Muslims should not fear the application of modern historical methods to Islam, for they possess something that is missing from every other classical religion: a contemporary record of the teaching of their Founder. In the course of this book, I present detailed evidence, mainly from the Koran itself, for the contention that the consonantal text is more or less exactly as it was written down in the lifetime of the Prophet. There are small differences, mainly in pronunciation, but these hardly ever make any difference to the meaning, and they were recognized and catalogued by Muslim scholars eleven or twelve centuries ago.


Western scholars have been examining manuscripts of the Koran for two centuries without finding any significant departures from the received consonantal text - and it would need only one authentic page from one deviant version to demolish faith in the whole concept of an authentic text. Some scholars still claim that the Koran was written long after the death of Muhammad, but this is simply preposterous. The latest possible date for getting agreement from all Muslims was 24 years after he died, since that is when relations broke down permanently between Sunni and Shia. Both factions, soon joined by a third, the Kharijites, would have dearly loved to possess a Koran that backed their claims against those of their opponents, yet all accept the same text.


The same events that guarantee the authenticity of the Koran require us to be very cautious in using the later literature, all of which was transmitted orally during generations of warfare and repression. The descendants of the Prophet's Companions were all keen to show that their ancestors had been virtuous and that the descent into civil war was the fault of others. Soon there came to be also an urgent need for precedents to establish particular interpretations of Islam, and these could only be accepted if they could be attributed to the Prophet and those who had known him.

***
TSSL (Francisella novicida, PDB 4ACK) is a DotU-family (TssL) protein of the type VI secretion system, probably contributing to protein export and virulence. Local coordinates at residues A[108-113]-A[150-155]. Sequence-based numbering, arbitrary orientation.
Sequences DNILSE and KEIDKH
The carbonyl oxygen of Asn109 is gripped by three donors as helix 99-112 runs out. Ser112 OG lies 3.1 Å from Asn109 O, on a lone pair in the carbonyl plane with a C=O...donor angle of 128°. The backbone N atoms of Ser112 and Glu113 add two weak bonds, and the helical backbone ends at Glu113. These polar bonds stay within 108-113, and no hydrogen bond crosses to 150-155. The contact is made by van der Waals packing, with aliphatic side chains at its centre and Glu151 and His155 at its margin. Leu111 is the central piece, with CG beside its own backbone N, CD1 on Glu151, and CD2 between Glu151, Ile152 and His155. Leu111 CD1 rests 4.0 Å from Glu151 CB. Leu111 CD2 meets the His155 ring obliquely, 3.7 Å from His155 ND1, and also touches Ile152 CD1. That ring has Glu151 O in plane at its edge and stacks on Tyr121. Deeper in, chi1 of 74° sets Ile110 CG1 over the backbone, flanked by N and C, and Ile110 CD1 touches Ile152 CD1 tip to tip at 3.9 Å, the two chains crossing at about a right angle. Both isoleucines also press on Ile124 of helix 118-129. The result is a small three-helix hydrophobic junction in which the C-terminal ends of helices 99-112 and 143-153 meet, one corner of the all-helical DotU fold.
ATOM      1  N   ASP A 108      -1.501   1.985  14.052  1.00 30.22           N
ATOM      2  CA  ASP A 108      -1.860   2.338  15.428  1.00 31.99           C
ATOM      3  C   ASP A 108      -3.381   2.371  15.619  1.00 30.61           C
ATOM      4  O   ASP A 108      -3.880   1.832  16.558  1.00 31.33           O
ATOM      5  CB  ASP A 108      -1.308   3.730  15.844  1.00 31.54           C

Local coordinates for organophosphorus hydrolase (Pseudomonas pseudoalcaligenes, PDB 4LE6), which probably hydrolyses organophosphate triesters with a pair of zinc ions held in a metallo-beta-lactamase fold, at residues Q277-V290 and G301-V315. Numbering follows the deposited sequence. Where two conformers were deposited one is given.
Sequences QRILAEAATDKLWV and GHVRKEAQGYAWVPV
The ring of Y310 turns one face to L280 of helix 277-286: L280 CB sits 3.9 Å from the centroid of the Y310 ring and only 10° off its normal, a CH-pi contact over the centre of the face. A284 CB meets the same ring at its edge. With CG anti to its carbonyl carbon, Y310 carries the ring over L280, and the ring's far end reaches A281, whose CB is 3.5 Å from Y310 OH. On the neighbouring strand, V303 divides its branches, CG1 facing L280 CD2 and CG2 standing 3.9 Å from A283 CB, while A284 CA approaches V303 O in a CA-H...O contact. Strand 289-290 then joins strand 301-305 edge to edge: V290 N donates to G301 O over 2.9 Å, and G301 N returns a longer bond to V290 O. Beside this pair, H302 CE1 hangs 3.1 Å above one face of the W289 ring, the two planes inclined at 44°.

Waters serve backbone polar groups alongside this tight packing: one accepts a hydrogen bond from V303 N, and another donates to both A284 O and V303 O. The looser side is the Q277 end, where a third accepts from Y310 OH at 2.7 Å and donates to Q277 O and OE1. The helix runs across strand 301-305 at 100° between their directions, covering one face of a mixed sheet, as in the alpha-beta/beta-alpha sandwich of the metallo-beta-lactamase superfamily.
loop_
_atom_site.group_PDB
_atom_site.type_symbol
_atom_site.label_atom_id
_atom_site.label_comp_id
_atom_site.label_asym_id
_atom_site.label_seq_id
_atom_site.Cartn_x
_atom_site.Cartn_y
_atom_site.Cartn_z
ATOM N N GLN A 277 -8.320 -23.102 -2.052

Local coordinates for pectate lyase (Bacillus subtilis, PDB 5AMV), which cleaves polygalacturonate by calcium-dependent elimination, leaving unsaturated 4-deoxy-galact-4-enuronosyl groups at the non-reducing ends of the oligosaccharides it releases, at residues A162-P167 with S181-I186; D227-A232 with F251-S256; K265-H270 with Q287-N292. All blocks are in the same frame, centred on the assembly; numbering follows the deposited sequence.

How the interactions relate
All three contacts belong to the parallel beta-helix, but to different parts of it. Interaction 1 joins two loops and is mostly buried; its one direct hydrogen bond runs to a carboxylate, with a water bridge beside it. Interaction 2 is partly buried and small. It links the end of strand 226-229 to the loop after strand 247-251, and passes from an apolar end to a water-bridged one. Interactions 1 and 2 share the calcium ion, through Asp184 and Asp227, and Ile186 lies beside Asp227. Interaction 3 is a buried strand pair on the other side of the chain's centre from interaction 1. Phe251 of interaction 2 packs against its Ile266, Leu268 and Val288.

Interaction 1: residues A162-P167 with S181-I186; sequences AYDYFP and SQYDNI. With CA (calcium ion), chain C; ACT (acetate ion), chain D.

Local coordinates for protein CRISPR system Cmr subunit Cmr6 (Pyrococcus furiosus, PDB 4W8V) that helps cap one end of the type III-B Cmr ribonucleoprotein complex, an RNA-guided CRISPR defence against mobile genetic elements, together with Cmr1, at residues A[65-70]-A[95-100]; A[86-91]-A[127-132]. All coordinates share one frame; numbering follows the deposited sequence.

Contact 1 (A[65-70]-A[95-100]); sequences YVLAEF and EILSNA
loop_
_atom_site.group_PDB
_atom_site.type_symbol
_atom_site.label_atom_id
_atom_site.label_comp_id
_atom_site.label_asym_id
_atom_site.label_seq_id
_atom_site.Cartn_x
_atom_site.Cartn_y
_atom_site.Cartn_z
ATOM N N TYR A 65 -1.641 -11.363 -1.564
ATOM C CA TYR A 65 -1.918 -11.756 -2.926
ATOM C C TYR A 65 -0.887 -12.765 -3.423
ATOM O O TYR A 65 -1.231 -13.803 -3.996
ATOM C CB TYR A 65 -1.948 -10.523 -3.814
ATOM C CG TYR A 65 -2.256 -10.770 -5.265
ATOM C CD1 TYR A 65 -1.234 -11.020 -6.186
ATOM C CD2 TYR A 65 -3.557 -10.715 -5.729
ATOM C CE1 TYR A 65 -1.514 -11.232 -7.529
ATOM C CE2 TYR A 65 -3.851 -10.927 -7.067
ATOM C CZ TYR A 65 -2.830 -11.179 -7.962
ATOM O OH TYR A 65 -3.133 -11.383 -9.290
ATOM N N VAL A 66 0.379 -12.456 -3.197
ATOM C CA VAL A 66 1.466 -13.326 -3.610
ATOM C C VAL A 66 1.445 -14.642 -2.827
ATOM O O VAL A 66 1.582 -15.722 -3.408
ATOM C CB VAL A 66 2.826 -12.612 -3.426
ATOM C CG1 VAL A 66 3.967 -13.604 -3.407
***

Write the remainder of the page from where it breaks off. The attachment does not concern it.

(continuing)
The Koran provides us with enough material to give a picture of the Prophet's teaching and to confirm the main outline of his life. I have therefore been very sparing with my use of later sources. This is not meant to imply a wholesale rejection of them. But it is not for a non-Muslim to tell Muslims which parts of their tradition to question. There is currently a tendency to accept all the traditional literature, but this is partly an understandable reaction to the unremitting hostility with which many outsiders view every aspect of the religion.

An exception is my use of traditional accounts of the Prophet's family life - his relations with aunts and uncles, cousins and daughters as well as wives - which is valuable in filling out a picture of his personality. Ibn Saad's description of the wives' domestic quarters in Medina seems particularly reliable as they were not demolished until about eighty years after his death, so that eye witnesses must have been alive when the first accounts were written down.

Philip Stewart


Picture 1: Islam, by rogiro, Flickr

Picture 2: The Qur'an, by Ranoush, Flickr